You race to the bridge to see the captain. You are politely told that you shouldn't worry. Everything is under control. An hour and a half later, the wave hits creating an even greater Titanic-like catastrophe. This time, there are no survivors.
The United States is currently on course to collide with an unprecedented fiscal tsunami that will strike the end of this year. We all know the components of this giant wave: the expiration of Bush-era tax cuts; sequestration; debt ceiling relief; payroll tax increases; "doc-fixes' to healthcare; alternative minimum tax issues; and on and on. We all know that the chances that the current Congress, even during the "lame duck" session after the elections, of resolving all or any of these potential tidal wave issues are about zero.
Yet, as aboard the Titanic a century ago, the band plays on!
Less obvious is even more bad news. No matter who wins the presidency, new teams will have to be appointed. The Obama administration will lose the secretaries of State, Defense and Treasury and many of their key staff. Should Mitt Romney win, he will be starting from scratch. Judging from past examples, it will take until the summer for most key officials to be confirmed. And that assumes that the new Congress, regardless of whomever controls each House, can be organized as quickly.
The budget for 2013 that begins Oct. 1 almost certainly will be approved as a "continuing resolution." Spending will be frozen at prior levels until Congress can pass a new budget. The resulting consequences are profound with across-the-board cuts from the Department of Agriculture to State. Defense will be the hardest hit given the size of its budget. "New starts" will be deferred. And worse, no matter how sequestration is handled, reprogramming the budget will be made close to impossible by the absence of key staff members in the executive and Congress to work out the details of dealing with these realities.
For those who believe government is broken, the coming months will reveal in graphic detail how bad this condition is. The nation will suffer. Yet, no one is listening and surely no one is acting.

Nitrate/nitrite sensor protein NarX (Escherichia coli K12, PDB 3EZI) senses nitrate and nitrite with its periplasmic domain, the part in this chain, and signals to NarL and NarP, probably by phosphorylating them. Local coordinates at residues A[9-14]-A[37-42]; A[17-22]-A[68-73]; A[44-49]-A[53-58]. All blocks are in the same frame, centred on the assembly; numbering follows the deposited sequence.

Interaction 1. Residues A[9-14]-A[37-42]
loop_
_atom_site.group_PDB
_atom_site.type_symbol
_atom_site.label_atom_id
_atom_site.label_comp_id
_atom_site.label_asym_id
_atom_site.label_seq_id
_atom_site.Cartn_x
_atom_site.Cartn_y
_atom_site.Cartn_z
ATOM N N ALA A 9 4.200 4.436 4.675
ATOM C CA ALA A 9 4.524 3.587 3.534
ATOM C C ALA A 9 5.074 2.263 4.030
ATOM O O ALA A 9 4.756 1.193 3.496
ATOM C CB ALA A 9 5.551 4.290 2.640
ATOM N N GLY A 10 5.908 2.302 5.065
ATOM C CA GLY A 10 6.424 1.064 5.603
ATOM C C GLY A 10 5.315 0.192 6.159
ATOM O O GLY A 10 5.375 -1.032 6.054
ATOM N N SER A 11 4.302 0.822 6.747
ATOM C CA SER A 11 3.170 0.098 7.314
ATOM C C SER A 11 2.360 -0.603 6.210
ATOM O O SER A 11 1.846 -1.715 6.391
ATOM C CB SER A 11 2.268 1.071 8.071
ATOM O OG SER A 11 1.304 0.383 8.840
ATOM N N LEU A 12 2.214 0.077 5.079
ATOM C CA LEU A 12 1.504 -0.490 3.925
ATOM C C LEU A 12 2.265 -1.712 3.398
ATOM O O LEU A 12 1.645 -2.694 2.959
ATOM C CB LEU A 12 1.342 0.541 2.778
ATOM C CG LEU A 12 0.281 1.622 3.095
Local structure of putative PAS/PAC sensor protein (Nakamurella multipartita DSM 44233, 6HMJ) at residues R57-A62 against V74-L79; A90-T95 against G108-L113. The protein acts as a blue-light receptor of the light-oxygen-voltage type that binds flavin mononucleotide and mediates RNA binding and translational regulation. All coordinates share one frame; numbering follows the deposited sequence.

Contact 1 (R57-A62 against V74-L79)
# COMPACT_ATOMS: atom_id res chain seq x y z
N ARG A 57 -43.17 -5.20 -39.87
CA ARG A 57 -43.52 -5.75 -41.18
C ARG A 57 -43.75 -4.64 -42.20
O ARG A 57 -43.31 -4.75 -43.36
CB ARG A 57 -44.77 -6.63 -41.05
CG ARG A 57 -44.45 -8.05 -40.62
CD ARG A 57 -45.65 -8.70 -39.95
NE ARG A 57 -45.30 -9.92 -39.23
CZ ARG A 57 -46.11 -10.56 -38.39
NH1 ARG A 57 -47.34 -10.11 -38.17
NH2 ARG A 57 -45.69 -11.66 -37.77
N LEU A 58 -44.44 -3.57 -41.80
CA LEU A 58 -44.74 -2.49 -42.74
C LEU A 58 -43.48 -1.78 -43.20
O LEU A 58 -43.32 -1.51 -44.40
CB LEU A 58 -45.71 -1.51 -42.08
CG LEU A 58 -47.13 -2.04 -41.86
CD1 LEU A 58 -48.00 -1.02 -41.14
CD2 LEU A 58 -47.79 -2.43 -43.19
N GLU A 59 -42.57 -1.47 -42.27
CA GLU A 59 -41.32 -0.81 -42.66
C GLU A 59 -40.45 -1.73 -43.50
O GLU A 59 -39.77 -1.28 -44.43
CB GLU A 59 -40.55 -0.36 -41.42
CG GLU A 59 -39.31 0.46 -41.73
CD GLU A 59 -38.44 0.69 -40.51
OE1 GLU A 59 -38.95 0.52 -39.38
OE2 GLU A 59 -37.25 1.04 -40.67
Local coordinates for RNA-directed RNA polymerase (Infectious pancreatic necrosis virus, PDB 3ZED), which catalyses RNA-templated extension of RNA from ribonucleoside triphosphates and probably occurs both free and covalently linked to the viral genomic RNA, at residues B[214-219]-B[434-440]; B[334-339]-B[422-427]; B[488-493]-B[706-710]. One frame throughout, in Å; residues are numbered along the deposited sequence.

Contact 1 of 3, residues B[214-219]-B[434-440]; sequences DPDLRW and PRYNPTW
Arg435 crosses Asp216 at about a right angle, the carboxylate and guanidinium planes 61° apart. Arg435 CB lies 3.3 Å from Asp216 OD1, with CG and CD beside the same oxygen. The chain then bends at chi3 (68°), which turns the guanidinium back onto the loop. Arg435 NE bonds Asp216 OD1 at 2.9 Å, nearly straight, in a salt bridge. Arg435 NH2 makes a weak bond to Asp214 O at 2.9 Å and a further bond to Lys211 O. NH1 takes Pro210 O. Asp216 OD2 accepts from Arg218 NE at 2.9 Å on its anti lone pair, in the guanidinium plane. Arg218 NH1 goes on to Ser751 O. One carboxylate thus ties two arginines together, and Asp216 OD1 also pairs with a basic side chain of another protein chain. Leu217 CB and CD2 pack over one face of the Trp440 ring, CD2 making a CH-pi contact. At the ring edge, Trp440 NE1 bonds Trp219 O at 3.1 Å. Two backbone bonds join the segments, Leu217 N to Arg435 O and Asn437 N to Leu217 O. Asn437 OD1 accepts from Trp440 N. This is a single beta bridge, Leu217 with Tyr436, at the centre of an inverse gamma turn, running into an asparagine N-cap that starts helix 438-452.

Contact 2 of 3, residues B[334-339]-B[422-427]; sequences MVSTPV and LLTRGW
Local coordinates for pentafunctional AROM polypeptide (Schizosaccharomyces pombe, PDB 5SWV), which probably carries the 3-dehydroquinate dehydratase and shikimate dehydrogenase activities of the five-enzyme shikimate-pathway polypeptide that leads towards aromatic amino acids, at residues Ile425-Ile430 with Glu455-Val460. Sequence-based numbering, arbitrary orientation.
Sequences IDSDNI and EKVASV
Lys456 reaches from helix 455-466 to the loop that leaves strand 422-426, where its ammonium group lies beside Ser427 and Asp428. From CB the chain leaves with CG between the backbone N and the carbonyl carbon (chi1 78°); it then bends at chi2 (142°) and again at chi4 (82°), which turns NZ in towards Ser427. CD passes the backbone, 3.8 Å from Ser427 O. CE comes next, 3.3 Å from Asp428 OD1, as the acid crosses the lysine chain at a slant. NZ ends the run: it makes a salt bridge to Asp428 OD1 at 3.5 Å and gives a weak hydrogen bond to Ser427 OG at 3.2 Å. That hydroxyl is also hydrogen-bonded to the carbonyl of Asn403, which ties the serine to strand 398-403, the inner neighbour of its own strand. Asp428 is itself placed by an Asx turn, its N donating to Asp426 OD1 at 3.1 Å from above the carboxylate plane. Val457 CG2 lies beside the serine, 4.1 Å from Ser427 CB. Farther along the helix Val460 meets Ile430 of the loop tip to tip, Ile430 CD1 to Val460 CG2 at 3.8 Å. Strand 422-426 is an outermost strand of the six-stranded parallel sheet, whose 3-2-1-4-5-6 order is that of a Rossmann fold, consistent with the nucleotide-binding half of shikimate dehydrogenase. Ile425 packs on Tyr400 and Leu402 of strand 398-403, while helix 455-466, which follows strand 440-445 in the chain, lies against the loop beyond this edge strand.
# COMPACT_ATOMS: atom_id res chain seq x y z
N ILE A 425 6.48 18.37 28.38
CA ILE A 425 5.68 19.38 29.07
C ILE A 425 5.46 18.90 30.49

The failure to listen and to act is manifested in the respective campaigns. What has U.S. President Barack Obama or presumptive Republican nominee Romney said about the forthcoming fiscal apocalypse? The answer is nothing. A good question is: Why has the silence been so deafening?
This column has consistently argued about the gravest and greatest threat to the nation and to humanity at large. That threat isn't economic chaos. It isn't Islamic radicalism or the threat of nuclear proliferation no matter how serious. Nor is climate change however dangerous the major challenge. From Afghanistan to Zaire, the major danger to international well-being is bad, corrupt or an absence of good governance.
From the economic and fiscal crises in Europe, specifically Greece, Italy, Portugal, Ireland and Spain but elsewhere as well, the root cause isn't Keynesian. Economic austerity versus fiscal stimulus is a misplaced representation of the ills that threaten us. The crisis is simply a failure to govern. China is experiencing that phenomenon with its leadership transition. Few states are free and clear of this burden that threatens national well-being possibly more directly than nuclear weapons posed the prospect of annihilation during the Cold War.
Polls in the United States and other countries reinforce this message. Governments are broken and no longer work. So what is the alternative? A century ago, the rise of the "isms," fascism, socialism and communism were clear choices. None survived and as we witnessed in the destruction of the fascist-Hitlerian dream that led to World War II and the collapse of the Soviet Union, other "isms" failed to replace either democracy or local authoritarian rule in regions such as the Middle East and South Asia with monarchs; established military authoritarianism; or "royal" families whether by birth or political advantage who have remained in charge.
The 2012 election in the United States should and must underscore the need to re-establish competent government and governance. Sadly, Obama and Romney have been silent on this overridingly crucial matter. We need to know how they are prepared to deal with broken government.
That broken government is the equivalent of a giant tsunami about to envelop and swamp or sink the nation. But who is listening? And who cares?
(Harlan Ullman is chairman of the Killowen Group, which advises leaders of government and business, and senior adviser at Washington's Atlantic Council.)
(United Press International's "Outside View" commentaries are written by outside contributors who specialize in a variety of important issues. The views expressed do not necessarily reflect those of United Press International. In the interests of creating an open forum, original submissions are invited.)